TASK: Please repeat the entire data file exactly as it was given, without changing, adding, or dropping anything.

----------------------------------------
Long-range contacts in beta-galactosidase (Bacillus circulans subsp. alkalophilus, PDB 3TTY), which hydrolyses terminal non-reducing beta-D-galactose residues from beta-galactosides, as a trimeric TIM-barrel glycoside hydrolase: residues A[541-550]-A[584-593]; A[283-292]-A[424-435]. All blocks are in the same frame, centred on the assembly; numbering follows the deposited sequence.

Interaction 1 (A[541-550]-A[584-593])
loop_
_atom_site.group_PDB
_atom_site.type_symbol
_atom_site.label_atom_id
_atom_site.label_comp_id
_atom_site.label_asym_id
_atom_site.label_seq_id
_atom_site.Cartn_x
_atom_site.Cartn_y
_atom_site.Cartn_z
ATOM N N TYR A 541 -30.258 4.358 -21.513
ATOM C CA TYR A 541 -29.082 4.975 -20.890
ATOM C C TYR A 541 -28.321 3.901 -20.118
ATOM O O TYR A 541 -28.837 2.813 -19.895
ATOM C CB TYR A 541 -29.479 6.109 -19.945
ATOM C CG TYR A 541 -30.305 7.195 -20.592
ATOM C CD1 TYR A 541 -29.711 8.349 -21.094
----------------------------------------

Long-range contacts in beta-galactosidase (Bacillus circulans subsp. alkalophilus, PDB 3TTY), which hydrolyses terminal non-reducing beta-D-galactose residues from beta-galactosides, as a trimeric TIM-barrel glycoside hydrolase: residues A[541-550]-A[584-593]; A[283-292]-A[424-435]. All blocks are in the same frame, centred on the assembly; numbering follows the deposited sequence.

Interaction 1 (A[541-550]-A[584-593])
loop_
_atom_site.group_PDB
_atom_site.type_symbol
_atom_site.label_atom_id
_atom_site.label_comp_id
_atom_site.label_asym_id
_atom_site.label_seq_id
_atom_site.Cartn_x
_atom_site.Cartn_y
_atom_site.Cartn_z
ATOM N N TYR A 541 -30.258 4.358 -21.513
ATOM C CA TYR A 541 -29.082 4.975 -20.890
ATOM C C TYR A 541 -28.321 3.901 -20.118
ATOM O O TYR A 541 -28.837 2.813 -19.895
ATOM C CB TYR A 541 -29.479 6.109 -19.945
ATOM C CG TYR A 541 -30.305 7.195 -20.592
ATOM C CD1 TYR A 541 -29.711 8.349 -21.094